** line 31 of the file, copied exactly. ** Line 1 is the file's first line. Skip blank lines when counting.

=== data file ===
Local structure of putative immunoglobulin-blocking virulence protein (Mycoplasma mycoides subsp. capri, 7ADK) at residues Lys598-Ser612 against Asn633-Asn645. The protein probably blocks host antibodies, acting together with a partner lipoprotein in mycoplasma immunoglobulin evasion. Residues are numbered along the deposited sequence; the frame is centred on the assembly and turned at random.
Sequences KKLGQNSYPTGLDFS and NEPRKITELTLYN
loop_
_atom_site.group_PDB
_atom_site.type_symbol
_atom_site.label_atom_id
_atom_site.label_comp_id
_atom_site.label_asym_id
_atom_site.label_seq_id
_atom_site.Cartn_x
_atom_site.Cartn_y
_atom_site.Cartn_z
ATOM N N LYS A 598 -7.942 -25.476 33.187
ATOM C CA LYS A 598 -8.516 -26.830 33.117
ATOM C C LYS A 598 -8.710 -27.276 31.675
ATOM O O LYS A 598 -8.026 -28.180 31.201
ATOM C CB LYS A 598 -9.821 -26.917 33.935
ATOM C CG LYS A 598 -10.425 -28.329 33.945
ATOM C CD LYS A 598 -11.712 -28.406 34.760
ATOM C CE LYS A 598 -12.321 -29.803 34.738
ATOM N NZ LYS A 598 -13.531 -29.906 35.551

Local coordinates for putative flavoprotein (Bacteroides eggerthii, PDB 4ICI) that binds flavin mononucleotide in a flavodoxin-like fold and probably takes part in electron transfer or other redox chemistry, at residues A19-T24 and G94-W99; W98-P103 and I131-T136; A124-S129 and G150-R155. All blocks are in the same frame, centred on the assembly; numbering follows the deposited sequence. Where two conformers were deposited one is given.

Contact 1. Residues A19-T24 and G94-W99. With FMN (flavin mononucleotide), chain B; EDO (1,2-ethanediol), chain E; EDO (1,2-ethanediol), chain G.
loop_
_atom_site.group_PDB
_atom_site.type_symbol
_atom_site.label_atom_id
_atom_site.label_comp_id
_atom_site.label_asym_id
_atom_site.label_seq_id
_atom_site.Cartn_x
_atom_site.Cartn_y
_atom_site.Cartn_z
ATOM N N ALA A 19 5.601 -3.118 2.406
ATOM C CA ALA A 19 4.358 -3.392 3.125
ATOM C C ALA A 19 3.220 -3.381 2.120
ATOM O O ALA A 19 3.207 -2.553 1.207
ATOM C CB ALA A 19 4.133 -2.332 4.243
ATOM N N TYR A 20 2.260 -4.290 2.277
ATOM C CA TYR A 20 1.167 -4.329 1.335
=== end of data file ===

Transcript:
_atom_site.Cartn_x